Global Coal Industry Analysis
The global coal industry is estimated to grow over 95% by 2015, approaching close to $920 billion in worth. This would represent more than 45% growth for the five-year period to 2015, exceeding 11 billion short tons of consumption. Last year alone, coal was worth almost $470 billion in 2010, up nearly 18%, reports MarketLine. Coal meets almost 30% of the world’s primary energy demand and provides more than 40% of global electricity, according to the World Coal Association (WCA).
Coal, a fossil fuel derived from waterbed vegetation, is distributed unevenly worldwide with the greatest reserves in Russia, the US, India and China. There are more than 845 billion tons of coal throughout the world, according to WCA estimates. Currently, the earth has a great enough coal supply to last nearly 120 years. Over the next two decades, the world’s consumption of coal will increase almost 55%. Environmental concern over coal as an energy source is being mitigated by the fact that CO2 emissions from coal plants have been slashed 40% this century compared with the last century.
Burning coal currently releases 12 billion tons of CO2 on an annual basis, reports the World Nuclear Association. “Clean coal” technologies are being developed to make coal a safer energy source, including a system that productes hydrogen from water, buries CO2 produced and burns hydrogen.
Under the US Department of Energy’s Clean Coal Power Initiative, new coal technology projects benefit from co-financing to reduce power plant production of nitrogen, mercury and sulfur pollutants. Over 2003-2004, the US DOE chose 12 projects, of which four have been completed. In 2009, the program received $800 million in funding and five projects were chosen in the third round of proposals for the clean coal initiative. General R&D funding, including clean coal technologies, will reach $23 billion in 2011, according to Visiongain.
Key Regional Market Share
The world’s leading producer of hard coal is China, followed by the US, India, Australia, South Africa, Russia, Indonesia, Kazakhstan, Poland and Colombia. Global coal production rose almost 7% in 2010, a 5% greater increase than in 2009. Non-OECD countries spurred production at almost 8.5%. Last year, the world’s biggest brown coal producer was Germany followed by Indonesia and Russia. Turkey was in fourth place followed by Australia, the US, Greece, Poland, the Czech Republic and Serbia. Non-OECD production represented 75% growth, with Indonesia in the top spot. Asia-Pacific represents almost 72% of the global coal market worth.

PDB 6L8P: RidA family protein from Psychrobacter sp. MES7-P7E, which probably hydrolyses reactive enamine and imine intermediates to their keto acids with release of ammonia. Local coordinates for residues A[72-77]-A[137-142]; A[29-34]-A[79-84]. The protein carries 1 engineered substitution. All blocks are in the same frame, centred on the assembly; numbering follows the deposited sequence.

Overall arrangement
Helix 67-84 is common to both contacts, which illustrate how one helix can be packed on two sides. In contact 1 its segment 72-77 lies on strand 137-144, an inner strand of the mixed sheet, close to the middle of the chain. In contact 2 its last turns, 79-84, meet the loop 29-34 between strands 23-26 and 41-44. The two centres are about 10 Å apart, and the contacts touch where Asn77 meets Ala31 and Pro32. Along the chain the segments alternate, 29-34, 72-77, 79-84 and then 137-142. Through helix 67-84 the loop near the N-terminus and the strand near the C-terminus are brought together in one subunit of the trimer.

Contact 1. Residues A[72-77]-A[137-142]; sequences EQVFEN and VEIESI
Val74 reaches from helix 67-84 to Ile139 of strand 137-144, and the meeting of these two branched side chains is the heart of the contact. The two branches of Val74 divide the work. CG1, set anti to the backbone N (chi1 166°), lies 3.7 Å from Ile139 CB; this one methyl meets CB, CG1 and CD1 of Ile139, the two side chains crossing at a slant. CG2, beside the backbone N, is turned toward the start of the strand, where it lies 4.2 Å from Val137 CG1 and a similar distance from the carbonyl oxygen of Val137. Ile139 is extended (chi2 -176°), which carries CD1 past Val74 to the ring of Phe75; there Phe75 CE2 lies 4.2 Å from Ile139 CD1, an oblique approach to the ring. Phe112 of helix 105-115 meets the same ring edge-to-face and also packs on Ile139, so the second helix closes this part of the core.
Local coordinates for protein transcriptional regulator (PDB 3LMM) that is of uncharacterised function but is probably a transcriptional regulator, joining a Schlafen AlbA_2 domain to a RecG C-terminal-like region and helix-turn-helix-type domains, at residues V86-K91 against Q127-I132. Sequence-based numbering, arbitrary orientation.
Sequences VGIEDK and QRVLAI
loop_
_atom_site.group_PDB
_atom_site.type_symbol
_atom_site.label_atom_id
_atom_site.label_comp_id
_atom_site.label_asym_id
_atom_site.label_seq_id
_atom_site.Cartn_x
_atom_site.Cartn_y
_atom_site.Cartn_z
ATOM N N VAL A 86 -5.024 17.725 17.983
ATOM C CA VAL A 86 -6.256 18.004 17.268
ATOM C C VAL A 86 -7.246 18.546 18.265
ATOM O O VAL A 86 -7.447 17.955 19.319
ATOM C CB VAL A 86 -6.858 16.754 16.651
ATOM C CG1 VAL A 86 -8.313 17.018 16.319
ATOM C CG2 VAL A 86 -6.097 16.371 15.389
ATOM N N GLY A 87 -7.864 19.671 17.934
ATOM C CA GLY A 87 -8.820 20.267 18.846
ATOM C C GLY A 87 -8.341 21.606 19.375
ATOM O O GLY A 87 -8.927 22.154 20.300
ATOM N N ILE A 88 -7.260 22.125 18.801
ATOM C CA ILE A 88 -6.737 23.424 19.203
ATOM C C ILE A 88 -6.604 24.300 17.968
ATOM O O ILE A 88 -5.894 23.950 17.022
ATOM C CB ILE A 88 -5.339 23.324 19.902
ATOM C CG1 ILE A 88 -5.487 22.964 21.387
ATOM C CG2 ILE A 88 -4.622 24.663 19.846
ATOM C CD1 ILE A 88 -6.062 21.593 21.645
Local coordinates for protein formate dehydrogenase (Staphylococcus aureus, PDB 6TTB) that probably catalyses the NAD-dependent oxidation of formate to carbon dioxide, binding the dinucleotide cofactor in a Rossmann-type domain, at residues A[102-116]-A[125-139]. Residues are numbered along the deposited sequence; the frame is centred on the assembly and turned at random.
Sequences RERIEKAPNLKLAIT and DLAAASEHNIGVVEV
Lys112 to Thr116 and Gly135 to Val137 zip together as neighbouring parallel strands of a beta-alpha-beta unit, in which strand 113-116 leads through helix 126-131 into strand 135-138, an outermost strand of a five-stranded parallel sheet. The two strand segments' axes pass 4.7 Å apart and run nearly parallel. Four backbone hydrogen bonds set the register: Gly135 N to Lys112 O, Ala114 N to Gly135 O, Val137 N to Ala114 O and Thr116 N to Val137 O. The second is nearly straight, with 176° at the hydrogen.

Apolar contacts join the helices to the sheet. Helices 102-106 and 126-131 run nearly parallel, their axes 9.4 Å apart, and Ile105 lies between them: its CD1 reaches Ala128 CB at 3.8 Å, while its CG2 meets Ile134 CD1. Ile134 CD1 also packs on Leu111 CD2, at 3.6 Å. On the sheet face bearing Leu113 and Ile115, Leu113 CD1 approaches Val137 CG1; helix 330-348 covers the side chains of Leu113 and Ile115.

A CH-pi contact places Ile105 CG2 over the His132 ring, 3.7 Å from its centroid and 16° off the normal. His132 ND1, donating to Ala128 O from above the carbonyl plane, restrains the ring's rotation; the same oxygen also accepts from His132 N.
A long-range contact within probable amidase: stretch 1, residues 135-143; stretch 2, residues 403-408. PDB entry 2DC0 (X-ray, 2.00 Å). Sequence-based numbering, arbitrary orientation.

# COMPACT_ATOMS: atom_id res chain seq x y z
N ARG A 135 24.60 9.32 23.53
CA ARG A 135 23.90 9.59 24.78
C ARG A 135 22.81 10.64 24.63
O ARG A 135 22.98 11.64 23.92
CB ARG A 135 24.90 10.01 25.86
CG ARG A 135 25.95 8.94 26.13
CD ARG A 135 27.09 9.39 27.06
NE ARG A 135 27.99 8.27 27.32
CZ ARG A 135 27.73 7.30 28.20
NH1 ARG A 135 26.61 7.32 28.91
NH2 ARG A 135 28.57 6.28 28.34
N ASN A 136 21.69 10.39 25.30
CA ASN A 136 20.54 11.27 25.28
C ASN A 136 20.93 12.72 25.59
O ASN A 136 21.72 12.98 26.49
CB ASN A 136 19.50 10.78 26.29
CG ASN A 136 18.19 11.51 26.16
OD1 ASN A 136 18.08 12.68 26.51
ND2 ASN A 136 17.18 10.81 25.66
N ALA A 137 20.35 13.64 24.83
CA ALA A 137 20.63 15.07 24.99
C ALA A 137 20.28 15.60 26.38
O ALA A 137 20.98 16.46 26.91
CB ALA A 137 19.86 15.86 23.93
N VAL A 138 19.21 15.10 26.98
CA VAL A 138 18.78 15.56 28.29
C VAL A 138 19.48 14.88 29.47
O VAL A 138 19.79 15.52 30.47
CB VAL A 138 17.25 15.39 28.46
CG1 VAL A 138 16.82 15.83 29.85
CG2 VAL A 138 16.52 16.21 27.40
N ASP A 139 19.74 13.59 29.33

The world’s heaviest coal consumers are China and the US. India is the third-biggest consumer followed by Russia, Japan, South Africa, Germany, Korea and Poland.
Key Coal Companies
Top companies leading the global coal market include China Shenhua Energy, China Coal Energy, Consol Energy, Peabody Energy Corp, Cameco Corp, Yanzhou Coal Mining, Adaro Energy Tbk and Patriot Coal Corporation.
China Shenhua Energy Company, coal producer and seller, had revenue of almost $17,760 million in 2010, representing profit of over $4,430 million at a 12% return on invested capital (ROIC). Its three-year compound growth rate (CGR) on revenue reached almost 24%.
China Coal Energy’s main offering is thermal coal and coaking coal. In 2010, its revenue exceeded $7,865 million, with profit of almost $970 million, representing ROIC of nearly 7.5%, with a three-year CGR of over 20%.
With coal reserves to last almost 120 years, the global coal market is in a stronger position than oil and gas reserves, which are set to last just over 45 years and almost 60 years, respectively. Moving forward, coal will have to compete with cleaner sources of energy unless clean coal technologies render it safer. Lessening the dangers of burning coal will boost the market’s potential. Governments eager to reduce environmental damage while benefiting from relatively inexpensive energy are expected to increase investment in clean coal technologies and carbon capture and storage.
Leading Industry Associations
- International Energy Agency
- World Coal Association
- American Coal Ash Association
- US National Coal Council
- American Coal Council
- European Association for Coal and Lignite
- European Coal Combustion Products Association
- China National Coal Association
- Coal Association of Canada
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